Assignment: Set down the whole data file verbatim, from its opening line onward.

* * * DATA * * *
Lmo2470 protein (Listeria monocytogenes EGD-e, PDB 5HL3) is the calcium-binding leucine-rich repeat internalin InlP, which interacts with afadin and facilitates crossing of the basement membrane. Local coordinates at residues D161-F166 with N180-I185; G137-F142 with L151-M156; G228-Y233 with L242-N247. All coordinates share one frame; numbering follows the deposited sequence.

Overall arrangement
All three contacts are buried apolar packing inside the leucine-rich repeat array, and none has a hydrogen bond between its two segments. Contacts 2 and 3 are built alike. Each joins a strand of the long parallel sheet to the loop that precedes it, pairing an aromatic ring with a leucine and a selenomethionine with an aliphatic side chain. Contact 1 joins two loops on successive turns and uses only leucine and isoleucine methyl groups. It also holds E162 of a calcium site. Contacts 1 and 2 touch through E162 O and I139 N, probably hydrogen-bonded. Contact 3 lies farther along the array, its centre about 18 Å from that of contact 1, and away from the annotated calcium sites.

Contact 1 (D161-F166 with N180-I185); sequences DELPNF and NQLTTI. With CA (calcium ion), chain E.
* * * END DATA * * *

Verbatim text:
Lmo2470 protein (Listeria monocytogenes EGD-e, PDB 5HL3) is the calcium-binding leucine-rich repeat internalin InlP, which interacts with afadin and facilitates crossing of the basement membrane. Local coordinates at residues D161-F166 with N180-I185; G137-F142 with L151-M156; G228-Y233 with L242-N247. All coordinates share one frame; numbering follows the deposited sequence.

Overall arrangement
All three contacts are buried apolar packing inside the leucine-rich repeat array, and none has a hydrogen bond between its two segments. Contacts 2 and 3 are built alike. Each joins a strand of the long parallel sheet to the loop that precedes it, pairing an aromatic ring with a leucine and a selenomethionine with an aliphatic side chain. Contact 1 joins two loops on successive turns and uses only leucine and isoleucine methyl groups. It also holds E162 of a calcium site. Contacts 1 and 2 touch through E162 O and I139 N, probably hydrogen-bonded. Contact 3 lies farther along the array, its centre about 18 Å from that of contact 1, and away from the annotated calcium sites.

Contact 1 (D161-F166 with N180-I185); sequences DELPNF and NQLTTI. With CA (calcium ion), chain E.